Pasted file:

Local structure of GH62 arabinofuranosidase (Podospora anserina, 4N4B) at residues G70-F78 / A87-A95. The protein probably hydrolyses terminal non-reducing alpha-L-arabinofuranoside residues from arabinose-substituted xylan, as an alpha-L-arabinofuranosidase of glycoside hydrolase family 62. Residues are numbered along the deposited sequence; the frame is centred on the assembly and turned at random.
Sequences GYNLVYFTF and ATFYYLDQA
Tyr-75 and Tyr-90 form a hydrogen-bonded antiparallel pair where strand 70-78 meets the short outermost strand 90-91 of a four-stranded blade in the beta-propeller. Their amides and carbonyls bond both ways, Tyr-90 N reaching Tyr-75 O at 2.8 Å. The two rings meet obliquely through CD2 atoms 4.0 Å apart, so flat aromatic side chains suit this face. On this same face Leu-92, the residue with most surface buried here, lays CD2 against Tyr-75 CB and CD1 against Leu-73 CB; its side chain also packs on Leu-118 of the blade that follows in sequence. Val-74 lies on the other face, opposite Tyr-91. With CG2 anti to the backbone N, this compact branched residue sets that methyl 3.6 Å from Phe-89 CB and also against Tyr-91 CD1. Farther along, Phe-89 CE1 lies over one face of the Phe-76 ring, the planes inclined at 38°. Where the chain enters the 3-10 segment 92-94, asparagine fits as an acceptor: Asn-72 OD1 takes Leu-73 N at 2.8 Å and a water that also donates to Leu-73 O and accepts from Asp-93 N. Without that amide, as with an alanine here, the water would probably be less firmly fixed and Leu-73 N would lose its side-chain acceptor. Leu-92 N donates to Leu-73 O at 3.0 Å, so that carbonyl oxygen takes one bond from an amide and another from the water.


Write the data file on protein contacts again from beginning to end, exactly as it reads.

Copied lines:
Local structure of GH62 arabinofuranosidase (Podospora anserina, 4N4B) at residues G70-F78 / A87-A95. The protein probably hydrolyses terminal non-reducing alpha-L-arabinofuranoside residues from arabinose-substituted xylan, as an alpha-L-arabinofuranosidase of glycoside hydrolase family 62. Residues are numbered along the deposited sequence; the frame is centred on the assembly and turned at random.
Sequences GYNLVYFTF and ATFYYLDQA
Tyr-75 and Tyr-90 form a hydrogen-bonded antiparallel pair where strand 70-78 meets the short outermost strand 90-91 of a four-stranded blade in the beta-propeller. Their amides and carbonyls bond both ways, Tyr-90 N reaching Tyr-75 O at 2.8 Å. The two rings meet obliquely through CD2 atoms 4.0 Å apart, so flat aromatic side chains suit this face. On this same face Leu-92, the residue with most surface buried here, lays CD2 against Tyr-75 CB and CD1 against Leu-73 CB; its side chain also packs on Leu-118 of the blade that follows in sequence. Val-74 lies on the other face, opposite Tyr-91. With CG2 anti to the backbone N, this compact branched residue sets that methyl 3.6 Å from Phe-89 CB and also against Tyr-91 CD1. Farther along, Phe-89 CE1 lies over one face of the Phe-76 ring, the planes inclined at 38°. Where the chain enters the 3-10 segment 92-94, asparagine fits as an acceptor: Asn-72 OD1 takes Leu-73 N at 2.8 Å and a water that also donates to Leu-73 O and accepts from Asp-93 N. Without that amide, as with an alanine here, the water would probably be less firmly fixed and Leu-73 N would lose its side-chain acceptor. Leu-92 N donates to Leu-73 O at 3.0 Å, so that carbonyl oxygen takes one bond from an amide and another from the water.